The store’s Facebook page maintains an unusually clean and uniform layout presenting the latest titles on offer.

Would your store consider something like this?

Those of us who deal with remainder product already have some expertise in this part of the larger book market. (Besides trade books and remainder books, other branches of our industry include the premium or specialty market, the textbook market, used books, antiquarian books, the self-publishing or vanity press market, and books like the Harlequin titles which are part of the periodical or magazine paradigm. Then there are trade market specialties like sci-fi stores, cookbook stores, children’s bookstores, etc.) Some of us already have a breadth of supplier relationships that would make this possible. We already know our local market well and the possibilities for partnerships and media with the best advertising reach.

On the other hand, for our family it would mean investing in products we’ve never committed dollars to before, which might include things that would raise the eyebrows of clientele in the other store. I’m sure that the team at Froogal bring their family values to the new store, but you would still want to keep the business units and customers separate.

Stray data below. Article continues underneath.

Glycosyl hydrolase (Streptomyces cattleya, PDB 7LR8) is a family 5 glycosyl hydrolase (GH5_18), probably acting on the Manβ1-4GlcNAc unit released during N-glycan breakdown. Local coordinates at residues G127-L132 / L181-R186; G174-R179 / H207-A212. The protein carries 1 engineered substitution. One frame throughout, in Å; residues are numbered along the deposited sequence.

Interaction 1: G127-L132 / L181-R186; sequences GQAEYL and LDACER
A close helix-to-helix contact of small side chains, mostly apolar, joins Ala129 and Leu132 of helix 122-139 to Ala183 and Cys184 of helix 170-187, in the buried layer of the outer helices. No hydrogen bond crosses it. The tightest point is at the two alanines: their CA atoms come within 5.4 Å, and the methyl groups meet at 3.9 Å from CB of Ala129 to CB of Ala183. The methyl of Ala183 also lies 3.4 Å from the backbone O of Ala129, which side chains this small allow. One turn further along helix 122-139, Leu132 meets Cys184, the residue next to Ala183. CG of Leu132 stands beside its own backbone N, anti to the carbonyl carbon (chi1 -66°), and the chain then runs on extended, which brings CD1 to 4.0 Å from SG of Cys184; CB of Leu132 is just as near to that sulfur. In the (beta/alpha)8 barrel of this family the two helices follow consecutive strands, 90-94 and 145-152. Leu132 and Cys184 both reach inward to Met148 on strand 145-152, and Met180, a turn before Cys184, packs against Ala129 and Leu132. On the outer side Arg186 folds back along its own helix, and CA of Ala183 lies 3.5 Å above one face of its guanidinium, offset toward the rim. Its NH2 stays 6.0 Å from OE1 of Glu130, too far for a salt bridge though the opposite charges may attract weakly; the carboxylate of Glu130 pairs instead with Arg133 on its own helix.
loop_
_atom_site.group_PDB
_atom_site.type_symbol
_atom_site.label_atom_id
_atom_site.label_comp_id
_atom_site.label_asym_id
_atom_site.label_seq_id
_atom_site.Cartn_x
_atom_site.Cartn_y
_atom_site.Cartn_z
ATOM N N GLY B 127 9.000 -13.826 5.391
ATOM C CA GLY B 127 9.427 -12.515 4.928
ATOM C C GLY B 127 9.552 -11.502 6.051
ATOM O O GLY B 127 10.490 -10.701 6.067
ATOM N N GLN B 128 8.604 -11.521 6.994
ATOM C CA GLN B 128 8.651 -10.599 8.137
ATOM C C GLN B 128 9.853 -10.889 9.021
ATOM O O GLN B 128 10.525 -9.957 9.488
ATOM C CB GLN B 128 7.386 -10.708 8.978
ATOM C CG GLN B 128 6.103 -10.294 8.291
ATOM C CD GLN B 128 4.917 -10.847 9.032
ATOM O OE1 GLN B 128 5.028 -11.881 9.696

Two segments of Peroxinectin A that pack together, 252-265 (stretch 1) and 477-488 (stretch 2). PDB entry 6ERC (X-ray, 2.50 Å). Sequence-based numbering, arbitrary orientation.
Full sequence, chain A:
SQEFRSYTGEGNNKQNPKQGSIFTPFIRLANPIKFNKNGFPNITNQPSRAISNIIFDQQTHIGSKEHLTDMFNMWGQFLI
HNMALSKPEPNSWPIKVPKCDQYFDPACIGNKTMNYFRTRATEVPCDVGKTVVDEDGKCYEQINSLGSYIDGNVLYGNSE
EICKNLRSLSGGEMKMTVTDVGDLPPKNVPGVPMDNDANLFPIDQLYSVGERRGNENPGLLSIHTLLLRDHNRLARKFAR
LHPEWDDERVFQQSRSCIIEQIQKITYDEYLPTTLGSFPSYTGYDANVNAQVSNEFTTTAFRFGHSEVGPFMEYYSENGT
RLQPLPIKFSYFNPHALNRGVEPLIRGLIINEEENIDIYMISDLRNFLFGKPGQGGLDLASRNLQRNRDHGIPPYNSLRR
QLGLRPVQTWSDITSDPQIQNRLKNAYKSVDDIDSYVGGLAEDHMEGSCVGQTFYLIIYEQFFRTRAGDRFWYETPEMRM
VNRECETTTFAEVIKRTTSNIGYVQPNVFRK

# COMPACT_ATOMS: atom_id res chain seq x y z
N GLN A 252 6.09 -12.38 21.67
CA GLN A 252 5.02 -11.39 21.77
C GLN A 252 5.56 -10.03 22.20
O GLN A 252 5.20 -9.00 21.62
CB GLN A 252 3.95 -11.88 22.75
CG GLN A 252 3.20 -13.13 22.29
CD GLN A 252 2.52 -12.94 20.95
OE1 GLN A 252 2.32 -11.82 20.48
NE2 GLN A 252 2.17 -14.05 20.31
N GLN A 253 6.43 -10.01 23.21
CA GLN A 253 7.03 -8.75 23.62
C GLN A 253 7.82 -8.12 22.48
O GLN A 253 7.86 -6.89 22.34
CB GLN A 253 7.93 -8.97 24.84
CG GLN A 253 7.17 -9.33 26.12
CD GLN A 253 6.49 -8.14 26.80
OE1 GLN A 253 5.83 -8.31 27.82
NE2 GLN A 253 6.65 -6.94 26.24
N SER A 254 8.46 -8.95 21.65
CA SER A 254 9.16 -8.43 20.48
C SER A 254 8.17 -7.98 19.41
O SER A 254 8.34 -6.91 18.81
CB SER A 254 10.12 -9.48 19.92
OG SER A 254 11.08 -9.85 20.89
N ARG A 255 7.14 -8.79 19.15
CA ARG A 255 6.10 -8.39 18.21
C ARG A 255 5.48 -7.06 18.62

The other challenge is running an off-price, general-market, liquidation type of store but staying closed on Sundays, as Froogal currently is. (Salvation Army and Bibles for Missions stores are closed Sundays, but they’re in the Thrift Store category selling used goods.)

On the other hand, diversifying within the same industry creates a number of synergies, not to mention in this case having a second store that’s less than a minute walk from the first. The “and More” in their name also leaves open the possibilities of adding any other liquidation commodity that makes a good fit, though trial and error may define what that fit looks like.